Supreme Court of India
U.V.Mahadkar vs Subhash Anand Chavan & Ors on 2 September, 2015Author: ……………………J.

Bench: M.Y. Eqbal




|U.V. MAHADKAR |Appellant(s) |









We have heard learned counsel for the parties.
Civil Appeal No. 843 of 2012:
2. Aggrieved by the judgment and order dated 24.11.2009 passed by the
High Court of Judicature at Bombay in Writ Petition No. 5231 of 2008
setting aside the selection of the present appellant to the post of Head of
Department of Agronomy of Respondent No.2 – Maharashtra Council of
Agricultural Education
and Research, the present appeal has been filed.

3. The facts are not much in dispute.

4. In the year 1986, the appellant was appointed as Assistant Professor,
College of Agriculture, Dapoli under Dr. Balasaheb Sawant Konkan Krishi
Vidyapeeth Dapoli. He was selected and promoted as a Professor of Agronomy
in Mahatma Phule Krishi Vidyapeeth, Rahuri on 17.8.2001. For the purpose
of appointing a Head of Department of Agronomy, a Selection Committee was
constituted in the year 2008. The Committee, considered Statute 41 of the
Maharashtra Agricultural Universities Statutes, 1990. The Committee after
assessing the merit and other criteria of the appellant vis-a-vis
contesting respondent selected the appellant to the post of Head of
Department of Agronomy in the University.

5. Respondent No.1 challenged the said decision of the Committee by
filing a writ petition being Writ Petition No. 5231 of 2008. Although the
High Court noticed the proviso of Statute 41 of the aforesaid Statute, set
aside the selection on the grounds noted in para 4 of the impugned order.
For better appreciation, para 4 of the impugned order passed by the High
Court is quoted herein below :-
“4. Further it is to be seen that after having found that on the basis of
service record, both the petitioner and the respondent No.3 are equal and
that the respondent No.3 is more meritorious because he had more experience
in the post of Professor, the second aspect which requires consideration in
view of the provision of sub-rule (5) of Statute 41 was the aspect of
seniority. In the seniority list, the petitioner was at serial No.1
whereas the respondent No.3 was at serial No.2. Perusal of the minutes of
the Selection Committee shows that the Selection Committee has not at all
allowed this consideration to enter in their mind. In our opinion, the
submission of the learned counsel that seniority is not relevant when the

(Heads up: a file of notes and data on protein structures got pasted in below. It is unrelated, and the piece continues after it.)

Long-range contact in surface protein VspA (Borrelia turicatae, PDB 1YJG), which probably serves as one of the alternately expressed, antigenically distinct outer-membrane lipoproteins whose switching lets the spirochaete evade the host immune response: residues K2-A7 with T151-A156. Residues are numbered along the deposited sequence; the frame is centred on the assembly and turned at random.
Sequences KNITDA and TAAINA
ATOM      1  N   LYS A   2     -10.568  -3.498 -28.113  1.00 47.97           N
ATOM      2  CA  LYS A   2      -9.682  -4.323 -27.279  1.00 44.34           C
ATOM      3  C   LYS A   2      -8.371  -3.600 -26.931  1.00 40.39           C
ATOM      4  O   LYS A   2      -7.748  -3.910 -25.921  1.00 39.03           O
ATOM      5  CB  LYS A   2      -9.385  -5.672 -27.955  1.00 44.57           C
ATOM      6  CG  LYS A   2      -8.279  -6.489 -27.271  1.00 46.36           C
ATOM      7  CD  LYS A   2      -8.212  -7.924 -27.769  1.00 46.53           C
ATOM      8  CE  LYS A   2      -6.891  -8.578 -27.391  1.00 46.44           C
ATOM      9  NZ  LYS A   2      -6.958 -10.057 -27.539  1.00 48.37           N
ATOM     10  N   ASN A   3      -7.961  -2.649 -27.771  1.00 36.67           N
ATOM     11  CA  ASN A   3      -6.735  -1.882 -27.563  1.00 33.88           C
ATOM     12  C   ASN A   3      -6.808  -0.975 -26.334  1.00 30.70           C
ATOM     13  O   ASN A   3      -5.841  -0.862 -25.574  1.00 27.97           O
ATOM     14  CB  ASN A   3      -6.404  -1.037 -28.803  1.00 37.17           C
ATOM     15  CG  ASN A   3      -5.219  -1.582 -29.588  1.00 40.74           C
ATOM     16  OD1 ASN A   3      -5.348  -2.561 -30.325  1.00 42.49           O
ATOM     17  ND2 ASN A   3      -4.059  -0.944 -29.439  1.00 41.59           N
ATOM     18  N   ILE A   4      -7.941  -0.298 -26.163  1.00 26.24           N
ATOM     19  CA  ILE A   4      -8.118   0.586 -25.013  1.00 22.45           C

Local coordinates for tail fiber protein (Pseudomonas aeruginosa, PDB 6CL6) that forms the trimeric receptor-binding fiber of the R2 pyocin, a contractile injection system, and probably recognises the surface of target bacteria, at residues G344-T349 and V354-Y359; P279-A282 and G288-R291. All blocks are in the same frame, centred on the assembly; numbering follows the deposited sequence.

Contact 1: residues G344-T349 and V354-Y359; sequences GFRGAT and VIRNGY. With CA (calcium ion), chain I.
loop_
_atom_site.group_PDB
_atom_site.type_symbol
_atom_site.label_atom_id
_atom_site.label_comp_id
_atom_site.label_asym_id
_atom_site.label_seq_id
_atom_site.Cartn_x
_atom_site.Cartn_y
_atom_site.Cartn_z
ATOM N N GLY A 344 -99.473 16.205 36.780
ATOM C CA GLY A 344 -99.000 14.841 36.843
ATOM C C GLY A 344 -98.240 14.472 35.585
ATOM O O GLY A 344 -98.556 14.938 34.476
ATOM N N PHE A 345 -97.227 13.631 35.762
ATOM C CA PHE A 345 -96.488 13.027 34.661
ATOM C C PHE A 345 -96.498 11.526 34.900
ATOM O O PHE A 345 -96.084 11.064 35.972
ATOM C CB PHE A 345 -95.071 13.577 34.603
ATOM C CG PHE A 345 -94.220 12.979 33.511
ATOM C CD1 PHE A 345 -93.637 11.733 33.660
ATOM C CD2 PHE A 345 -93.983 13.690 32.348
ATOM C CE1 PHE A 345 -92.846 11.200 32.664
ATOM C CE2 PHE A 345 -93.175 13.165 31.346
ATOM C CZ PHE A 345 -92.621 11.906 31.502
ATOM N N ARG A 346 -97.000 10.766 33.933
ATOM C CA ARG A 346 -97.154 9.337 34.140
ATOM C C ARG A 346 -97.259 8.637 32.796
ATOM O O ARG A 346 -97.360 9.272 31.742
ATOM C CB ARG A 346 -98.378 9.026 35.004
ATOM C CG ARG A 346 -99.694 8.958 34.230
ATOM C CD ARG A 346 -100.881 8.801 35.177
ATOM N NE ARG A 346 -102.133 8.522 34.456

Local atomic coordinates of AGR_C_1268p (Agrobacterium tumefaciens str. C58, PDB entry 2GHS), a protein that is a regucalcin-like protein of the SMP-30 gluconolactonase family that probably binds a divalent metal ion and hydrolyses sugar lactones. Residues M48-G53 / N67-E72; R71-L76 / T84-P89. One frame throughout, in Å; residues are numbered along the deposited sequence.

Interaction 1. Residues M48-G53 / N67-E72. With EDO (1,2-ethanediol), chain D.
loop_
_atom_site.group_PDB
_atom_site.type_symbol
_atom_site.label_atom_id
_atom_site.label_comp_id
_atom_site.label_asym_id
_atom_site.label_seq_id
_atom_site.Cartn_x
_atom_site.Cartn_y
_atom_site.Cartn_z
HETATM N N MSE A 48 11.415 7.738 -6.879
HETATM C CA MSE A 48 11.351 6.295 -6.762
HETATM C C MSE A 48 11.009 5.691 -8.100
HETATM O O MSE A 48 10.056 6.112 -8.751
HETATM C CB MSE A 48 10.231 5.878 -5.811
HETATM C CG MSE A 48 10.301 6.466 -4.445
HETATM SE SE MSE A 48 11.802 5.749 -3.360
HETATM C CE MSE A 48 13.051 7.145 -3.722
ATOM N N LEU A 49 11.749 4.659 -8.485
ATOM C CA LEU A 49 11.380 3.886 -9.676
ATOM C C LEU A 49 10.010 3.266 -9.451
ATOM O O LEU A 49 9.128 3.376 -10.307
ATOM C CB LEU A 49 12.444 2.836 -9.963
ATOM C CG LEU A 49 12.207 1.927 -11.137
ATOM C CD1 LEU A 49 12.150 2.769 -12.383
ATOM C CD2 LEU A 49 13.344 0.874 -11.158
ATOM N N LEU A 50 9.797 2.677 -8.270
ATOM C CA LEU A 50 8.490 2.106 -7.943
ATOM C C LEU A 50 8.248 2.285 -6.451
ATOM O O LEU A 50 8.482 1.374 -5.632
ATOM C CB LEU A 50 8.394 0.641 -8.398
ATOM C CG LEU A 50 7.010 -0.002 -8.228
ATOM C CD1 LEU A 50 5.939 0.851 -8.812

criteria for promotion is merit cum seniority for carving out zone of
consideration is not well founded especially because in the present case so
far as the aspect of merit is concerned, on the basis of service record,
both the candidates are found to be equal and the respondent No.3 has been
found more meritorious only because his experience in the post of
Professor, therefore, the next consideration that should have entered in
the mind of the Selection Committee was their placement in the seniority
list. We do not want to suggest that the Selection Committee could not
have selected the respondent No.3 because he was junior to the petitioner.
The Selection Committee should have applied its mind to that aspect of the
matter and given reasons why though the petitioner is senior according to
them, selection of respondent No.3 is necessary. We thus find that in
selecting the respondent No.3 for the post of Head of Department of
Agronomy, the Selection Committee has ignored or has not taken into
consideration relevant aspects which are required to be considered in
accordance with law and therefore, in our opinion, the selection and
consequent appointment of the respondent No.3 as Head of Department of
Agronomy will have to be set aside. In our opinion, following order would
meet the ends of justice.”

6. While setting aside the selection of the appellant, a direction was
issued to the Maharashtra Council of Agricultural Education and Research to
hold a fresh meeting for consideration of the candidates for selection to
the post of Head of Department of Agronomy.

7. It has been brought to our notice by the learned counsel appearing
for the parties that during the pendency of this appeal, a fresh Committee
was constituted by the Maharashtra Council of Agricultural Education and
Research and the Committee reconsidered the candidature of all the
candidates including the appellant and finally selected him to the post of
Head of Department. The said appointment has again been challenged by the
respondent in the High Court, which is pending.

8. At the very outset, we are of the view that in the matter of
selection and promotion to the higher post, if a Committee of experts is
constituted then normally, the Court should not interfere in such decision
unless mala fide is attributed or allegations of arbitrariness is proved.

9. Statute 41 under which selections are made is reproduced herein
“Statute 41:- The post of Director (other than Director of Students
Welfare), Dean of Faculties and other equivalent posts shall be filled in
the nomination or transfer by the Pro-Chancellor. The posts of Associate
Deans, Head of Departments, Professors and other equivalent post shall be
filled in by promotion and nomination in the ratio of 50 : 50 percent of
the vacant post as the Vice Chancellor may, from time to time determine.
Provided that, such posts shall be filled in by promotion through the
recommendation of the Selection Committee on the basis of merits and
seniority in the discipline or group of disciplines, departments or sector
and minimum academic qualifications and experiences, as prescribed by the

10. From bare perusal of the aforesaid provision, it is manifest that the
proviso to Statute 41 make it clear that recommendation of the Committee
shall be on the basis of “merit and seniority”.

11. In the instant case, we found that the Committee was constituted of
the following members:-
(i) The Vice Chairman of the State Council
(ii) The Vice Chancellor of the University concerned
(iii) One non-official to be nominated by the Pro-Chancellor, from amongst